'Serial,' 'The Jinx' and the Rush for Movies Seeking Justice
The subject of the wrongly imprisoned has become so hot that among the projects in the works are two movies centering on one infamous Detroit man's story.
This story first appeared in the March 27 issue of The Hollywood Reporter magazine.
While HBO's The Jinx could end up putting a guilty man in prison, Hollywood is seeking movies about the opposite: freeing the unjustly incarcerated.
After the Serial podcast became a cultural phenomenon in fall 2014 and led to a new appeal for its subject, Adnan Syed, the new year has brought a surge of film deals for legal thrillers about the possibly innocent.
"The premise of someone wrongly convicted has two crucial cinematic tools automatically baked in: conflict and mystery," says Couper Samuelson, president of feature films at Blumhouse, which recently optioned Errol Morris' A Wilderness of Error. The book examines the evidence against Jeffrey MacDonald, who was convicted in 1979 of murdering his pregnant wife and two daughters but maintains they were killed by drug-crazed hippies. Blumhouse, which executive produced Jinx, is backing the project with Moneyball producer Rachael Horovitz.
A Serial-inspired spec script titled Undone recently sparked strong interest from several bidders and was scooped up by Parkes+MacDonald and Black Bear Pictures. Written by first-time scribe Melissa London Hilfers after Serial became a breakout hit, Undone centers on a podcast that brings attention to an old murder case, allowing an attorney to fight to have the convicted man released after decades in prison. "The script spoke to what's going on in the zeitgeist today," says Paradigm agent David Boxerbaum, who reps Hilfers. "The court system has become so transparent because of the news media, so everyone gets to play judge and jury."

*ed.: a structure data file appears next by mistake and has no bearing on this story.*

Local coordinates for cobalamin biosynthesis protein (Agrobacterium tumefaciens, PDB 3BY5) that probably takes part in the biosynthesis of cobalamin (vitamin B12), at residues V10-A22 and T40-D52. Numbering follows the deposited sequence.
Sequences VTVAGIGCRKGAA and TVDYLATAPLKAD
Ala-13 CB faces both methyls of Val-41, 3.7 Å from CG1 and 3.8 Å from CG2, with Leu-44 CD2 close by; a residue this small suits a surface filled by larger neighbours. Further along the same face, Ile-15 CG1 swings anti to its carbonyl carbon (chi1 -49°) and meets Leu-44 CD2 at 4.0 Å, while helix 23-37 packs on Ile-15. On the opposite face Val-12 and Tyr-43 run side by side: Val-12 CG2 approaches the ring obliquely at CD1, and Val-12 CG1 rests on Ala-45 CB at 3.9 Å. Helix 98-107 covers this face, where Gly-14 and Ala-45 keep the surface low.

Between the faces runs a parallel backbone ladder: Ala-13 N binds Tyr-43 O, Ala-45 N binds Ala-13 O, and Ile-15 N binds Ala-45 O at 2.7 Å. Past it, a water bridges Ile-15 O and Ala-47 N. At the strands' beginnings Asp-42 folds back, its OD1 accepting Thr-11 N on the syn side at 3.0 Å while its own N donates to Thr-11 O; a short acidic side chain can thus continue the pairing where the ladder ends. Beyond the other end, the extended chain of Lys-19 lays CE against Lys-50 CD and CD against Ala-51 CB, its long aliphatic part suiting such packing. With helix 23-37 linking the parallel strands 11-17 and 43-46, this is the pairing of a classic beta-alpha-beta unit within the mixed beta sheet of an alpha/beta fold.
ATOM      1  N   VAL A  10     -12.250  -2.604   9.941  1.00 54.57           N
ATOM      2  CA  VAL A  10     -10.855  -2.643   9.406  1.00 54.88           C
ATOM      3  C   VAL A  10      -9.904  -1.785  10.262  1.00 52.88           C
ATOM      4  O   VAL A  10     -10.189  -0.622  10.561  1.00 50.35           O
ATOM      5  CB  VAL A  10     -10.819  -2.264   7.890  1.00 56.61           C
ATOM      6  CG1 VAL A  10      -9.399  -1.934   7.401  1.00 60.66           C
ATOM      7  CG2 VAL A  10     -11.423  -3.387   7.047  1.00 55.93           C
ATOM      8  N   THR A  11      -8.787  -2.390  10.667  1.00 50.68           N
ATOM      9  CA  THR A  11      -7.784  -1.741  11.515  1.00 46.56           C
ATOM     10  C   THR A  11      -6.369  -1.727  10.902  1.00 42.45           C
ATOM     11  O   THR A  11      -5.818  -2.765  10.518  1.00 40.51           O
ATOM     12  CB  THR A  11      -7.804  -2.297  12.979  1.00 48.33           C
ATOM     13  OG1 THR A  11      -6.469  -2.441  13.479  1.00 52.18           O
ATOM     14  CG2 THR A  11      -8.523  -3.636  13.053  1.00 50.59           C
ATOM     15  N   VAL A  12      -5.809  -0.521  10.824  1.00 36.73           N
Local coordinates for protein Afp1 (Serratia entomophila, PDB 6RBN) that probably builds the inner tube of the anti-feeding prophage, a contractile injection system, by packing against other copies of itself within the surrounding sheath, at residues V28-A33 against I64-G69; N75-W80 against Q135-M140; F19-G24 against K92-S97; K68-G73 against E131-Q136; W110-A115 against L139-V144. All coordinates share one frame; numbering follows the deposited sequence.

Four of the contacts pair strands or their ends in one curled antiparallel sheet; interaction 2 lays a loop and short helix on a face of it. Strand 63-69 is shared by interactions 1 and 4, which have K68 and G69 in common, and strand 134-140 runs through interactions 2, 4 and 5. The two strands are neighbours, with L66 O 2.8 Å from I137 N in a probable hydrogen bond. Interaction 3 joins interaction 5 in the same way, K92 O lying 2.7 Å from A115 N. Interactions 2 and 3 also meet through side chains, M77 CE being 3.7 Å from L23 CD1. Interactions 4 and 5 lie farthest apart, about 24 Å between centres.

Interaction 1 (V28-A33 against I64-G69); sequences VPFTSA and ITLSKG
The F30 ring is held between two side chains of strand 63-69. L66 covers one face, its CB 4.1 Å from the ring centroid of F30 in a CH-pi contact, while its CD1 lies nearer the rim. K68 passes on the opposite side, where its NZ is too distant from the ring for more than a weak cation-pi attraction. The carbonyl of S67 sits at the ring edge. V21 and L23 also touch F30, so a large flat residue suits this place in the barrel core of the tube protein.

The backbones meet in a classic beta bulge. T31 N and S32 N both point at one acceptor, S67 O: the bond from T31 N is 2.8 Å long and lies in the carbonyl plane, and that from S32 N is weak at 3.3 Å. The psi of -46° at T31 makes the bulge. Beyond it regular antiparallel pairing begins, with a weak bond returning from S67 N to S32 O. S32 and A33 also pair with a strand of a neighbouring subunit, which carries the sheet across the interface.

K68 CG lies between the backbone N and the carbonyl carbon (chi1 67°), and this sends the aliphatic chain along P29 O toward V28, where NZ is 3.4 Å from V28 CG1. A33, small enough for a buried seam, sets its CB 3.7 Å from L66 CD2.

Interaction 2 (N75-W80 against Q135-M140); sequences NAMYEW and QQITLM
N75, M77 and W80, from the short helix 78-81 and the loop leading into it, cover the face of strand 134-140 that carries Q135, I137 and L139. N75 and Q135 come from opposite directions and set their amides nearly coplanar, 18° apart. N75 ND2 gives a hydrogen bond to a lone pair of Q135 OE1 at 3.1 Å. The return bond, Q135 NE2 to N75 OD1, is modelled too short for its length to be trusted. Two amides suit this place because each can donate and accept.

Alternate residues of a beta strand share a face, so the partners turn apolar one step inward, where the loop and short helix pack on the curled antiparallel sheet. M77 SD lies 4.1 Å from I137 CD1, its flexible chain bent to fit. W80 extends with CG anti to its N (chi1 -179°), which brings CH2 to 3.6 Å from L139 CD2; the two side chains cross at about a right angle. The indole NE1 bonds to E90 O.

The subject of the wrongly imprisoned has become so hot that there are two movies being developed around one infamous Detroit man's story. Universal was first out of the gate, optioning an Atavist article about Richard Wershe, aka "White Boy Rick," and attaching Oblivion's Joseph Kosinski to direct. The article explores how, during the mid-1980s, government officials allegedly encouraged a then-teenaged Wershe to become a drug dealer and their criminal informant before convicting him — on what some call questionable evidence and witnesses — of cocaine possession and giving him a life sentence. In February, Studio 8 bought a spec script by Logan and Noah Miller inspired by White Boy Rick's story, with John Lesher's LBI Entertainment producing. And a source reveals there potentially is a third production company interested in making a White Boy Rick story.
In addition, in February, Sony signed to develop a feature about Doreen Giuliano, a mother who has fought for more than a decade to have her son's murder conviction overturned, going so far as to go undercover to expose the nefarious ways the case was handled. Giuliano's son, John Giuca, was convicted for the 2003 murder of Mark Fisher and sentenced to 25 years to life. Traffic's Marshall Herskovitz will write the script, Ed Zwick is attached to direct, and the two will produce via their Bedford Falls Co.
Meanwhile, as Jinx's subject, Robert Durst, was fictionalized in 2010's All Good Things, Serial's story of Syed's plight also might end up in theaters: UTA is shopping film rights to producers and studios.